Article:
The effect of winter weather conditions on the ability of pseudothecia of Leptosphaeria maculans and L. biglobosa to release ascospores
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Leptosphaeria maculans and L. biglobosa are damaging pathogens of oilseed rape. The infection of plants occurs predominantly in early autumn or spring by spores produced in pseudothecia. The aim of this study was to investigate whether pseudothecia formed in the autumn are still viable in the spring and to what extend they are destroyed by winter frosts. The studies presented here demonstrated that winter frosts can render pseudothecia unable to release spores. Nevertheless, ascospores present in pseudothecia unable to discharge ascospores, were fully capable of germination, regardless of the incubation temperature. No significant differences were found between the studied Leptosphaeria species in their response to frost. A multiple regression equation has been elaborated to forecast the ability of pseudothecia to release ascospores, based on winter temperatures. Considerable correlation was found between the ascospore release in the autumn and the ability of pseudothecia to release ascospores over the winter period and the subsequent symptoms of stem canker before harvest. We have demonstrated that the potential and the survival of inoculum can have a large impact on the success of the pathogen. This may be particularly important in the light of forecasted climate change. Higher winter temperatures may increase the ability of pseudothecia to release ascospores and the discharge of ascospores of L. maculans and L. biglobosa into the air, and cause early plant infections. This in turn will increase the number of infected plants, the disease incidence at harvest, and reduce the yield of oilseed rape.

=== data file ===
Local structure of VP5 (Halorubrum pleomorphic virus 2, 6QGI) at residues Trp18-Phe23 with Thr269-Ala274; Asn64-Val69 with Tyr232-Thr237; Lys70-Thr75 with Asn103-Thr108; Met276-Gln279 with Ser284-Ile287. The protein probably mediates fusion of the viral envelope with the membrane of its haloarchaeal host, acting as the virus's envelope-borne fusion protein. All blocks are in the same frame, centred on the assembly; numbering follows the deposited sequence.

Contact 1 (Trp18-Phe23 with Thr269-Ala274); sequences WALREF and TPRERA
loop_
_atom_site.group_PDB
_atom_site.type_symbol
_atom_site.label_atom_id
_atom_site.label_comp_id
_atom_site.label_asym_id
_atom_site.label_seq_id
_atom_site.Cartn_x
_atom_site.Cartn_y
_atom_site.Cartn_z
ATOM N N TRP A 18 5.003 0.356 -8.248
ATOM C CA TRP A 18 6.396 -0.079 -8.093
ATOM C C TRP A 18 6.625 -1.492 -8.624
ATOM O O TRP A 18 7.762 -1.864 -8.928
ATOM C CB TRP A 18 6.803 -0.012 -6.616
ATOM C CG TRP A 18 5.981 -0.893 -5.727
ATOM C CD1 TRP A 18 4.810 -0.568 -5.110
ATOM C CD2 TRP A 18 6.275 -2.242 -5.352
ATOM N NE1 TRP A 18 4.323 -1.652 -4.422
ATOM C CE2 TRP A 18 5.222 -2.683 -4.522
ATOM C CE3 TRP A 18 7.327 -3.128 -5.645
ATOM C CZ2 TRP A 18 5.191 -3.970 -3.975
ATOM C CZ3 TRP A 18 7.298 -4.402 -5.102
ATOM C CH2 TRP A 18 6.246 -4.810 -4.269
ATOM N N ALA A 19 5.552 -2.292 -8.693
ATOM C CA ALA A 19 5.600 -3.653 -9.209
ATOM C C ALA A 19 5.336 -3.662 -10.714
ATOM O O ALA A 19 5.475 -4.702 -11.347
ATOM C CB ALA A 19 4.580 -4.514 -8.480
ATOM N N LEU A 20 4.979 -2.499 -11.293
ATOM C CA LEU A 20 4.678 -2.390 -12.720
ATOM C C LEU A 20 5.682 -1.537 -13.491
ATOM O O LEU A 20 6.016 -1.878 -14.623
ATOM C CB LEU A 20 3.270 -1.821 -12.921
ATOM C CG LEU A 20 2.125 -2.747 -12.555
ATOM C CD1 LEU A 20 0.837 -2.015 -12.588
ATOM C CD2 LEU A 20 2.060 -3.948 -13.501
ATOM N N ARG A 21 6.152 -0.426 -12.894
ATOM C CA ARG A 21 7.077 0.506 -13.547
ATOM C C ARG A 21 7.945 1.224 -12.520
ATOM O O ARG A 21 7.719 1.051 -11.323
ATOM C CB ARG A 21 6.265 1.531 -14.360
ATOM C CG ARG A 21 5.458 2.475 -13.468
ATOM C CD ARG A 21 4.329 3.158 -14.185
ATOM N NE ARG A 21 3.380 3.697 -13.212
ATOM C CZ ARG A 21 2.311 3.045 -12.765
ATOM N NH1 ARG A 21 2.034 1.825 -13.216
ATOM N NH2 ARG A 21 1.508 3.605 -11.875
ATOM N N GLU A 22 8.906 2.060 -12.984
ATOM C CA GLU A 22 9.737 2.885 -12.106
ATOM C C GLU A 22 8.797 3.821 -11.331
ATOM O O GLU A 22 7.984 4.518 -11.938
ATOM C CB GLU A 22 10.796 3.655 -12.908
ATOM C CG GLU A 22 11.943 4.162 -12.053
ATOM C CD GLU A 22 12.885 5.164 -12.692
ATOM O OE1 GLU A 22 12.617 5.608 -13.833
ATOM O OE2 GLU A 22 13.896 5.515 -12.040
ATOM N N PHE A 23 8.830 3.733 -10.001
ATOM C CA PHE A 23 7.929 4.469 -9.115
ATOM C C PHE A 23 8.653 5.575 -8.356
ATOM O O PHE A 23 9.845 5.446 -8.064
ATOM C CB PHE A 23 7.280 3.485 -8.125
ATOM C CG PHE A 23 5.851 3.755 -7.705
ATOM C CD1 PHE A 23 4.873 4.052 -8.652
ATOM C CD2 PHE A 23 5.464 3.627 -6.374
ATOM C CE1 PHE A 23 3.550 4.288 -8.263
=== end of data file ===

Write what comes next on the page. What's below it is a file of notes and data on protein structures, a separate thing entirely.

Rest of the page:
KeywordsAbility to release ascospores Ascospore Disease incidence Frost damage Pseudothecium Stem canker
The studies were performed with the financial support of DuPont Poland. We thank to Dr Samantha Cook from Rothamsted Research, UK for careful revision of the manuscript. Research were partially funded by project LIDER/19/113/L-1/09/NCBiR/2010.
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